Happy anniversary, class. Today marks the 50th lecture in the Free Film School here on CraveOnline, and I'd like to thank the humble and eager students who have been following the classes. If you've been following me since the very first class (and been doing all the important homework assignments), then, by now, the 50th week, you've pretty much completed the entire first-year course. You are that much smarter. Stick with me, kids. It only gets more fun from here.
As an anniversary gift to me, though, I implore that you allow me to indulge in a little self-reflection. This week, I'll be looking back at my own film education, and tracing a list of seemingly unconnected films that all served to feed my passion for the cinematic form. I will, in short, be writing a brief diary on the movies I grew up with. This will not, necessarily, be a boring litany of classes I took; we all know that the classes in the Free Film School are the only classes you'll ever need on any topic ever. This will be a roadmap of the “tentpole” movies that had me, and me personally, sitting up and taking notice. Will these films do the same for you? Perhaps not. These are the ones that were – and are – important to me. Embarrassingly enough, many of these films aren't necessarily classics. But they did point me down to the road to proper film obsession and passion.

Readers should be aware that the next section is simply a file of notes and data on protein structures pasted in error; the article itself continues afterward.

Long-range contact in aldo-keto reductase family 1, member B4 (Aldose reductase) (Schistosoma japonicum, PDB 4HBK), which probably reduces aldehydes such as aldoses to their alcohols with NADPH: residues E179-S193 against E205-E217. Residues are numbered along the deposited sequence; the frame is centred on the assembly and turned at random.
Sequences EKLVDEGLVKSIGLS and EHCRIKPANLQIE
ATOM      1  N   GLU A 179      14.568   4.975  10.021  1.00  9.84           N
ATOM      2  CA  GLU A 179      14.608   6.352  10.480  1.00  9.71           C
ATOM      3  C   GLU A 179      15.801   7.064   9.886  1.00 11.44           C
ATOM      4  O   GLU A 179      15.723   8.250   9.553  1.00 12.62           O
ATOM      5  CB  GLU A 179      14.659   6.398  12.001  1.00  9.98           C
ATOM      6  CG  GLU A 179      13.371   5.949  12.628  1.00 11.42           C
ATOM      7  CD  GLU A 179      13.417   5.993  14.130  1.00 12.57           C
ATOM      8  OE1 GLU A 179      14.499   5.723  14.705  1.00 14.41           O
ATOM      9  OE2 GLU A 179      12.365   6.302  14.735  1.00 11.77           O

Witney Seibold Interviews Himself
CraveOnline: What was the first film you ever saw?
Witney Seibold: I remember seeing a re-release of Disney's 1940 film Pinocchio when I was small. It was re-released in 1984, so I was about 5 or 6. Like many youngsters, I was scared more than enchanted, especially during the scenes wherein the criminal street urchins mutated into donkeys. The whale, Monstro, was scary too, but it was the transformations I remember. Going back even further, though, I do recall seeing the 1978 Superman. I don't remember the film much, but I do have a clear recollection of the scene wherein Clark Kent throws a crystal into the Arctic snow, and The Fortress of Solitude grew out of the ice. My mom likes to tell a story of when she took me to see Raiders of the Lost Ark when I was about that age. I, although small, was asked to safeguard her popcorn. There is a scene near the beginning of Raiders where Indiana Jones turns around, and the camera pans quickly to a close-up of Alfred Molina, dead, with the tip of a spear sticking out through his forehead. According to my mom, I was so startled, I threw the entire bucket of popcorn over my head. Too scared to see anymore, I spent the remainder of the film on the theater floor carefully retrieving every last dropped kernel.
Were you always a film nut?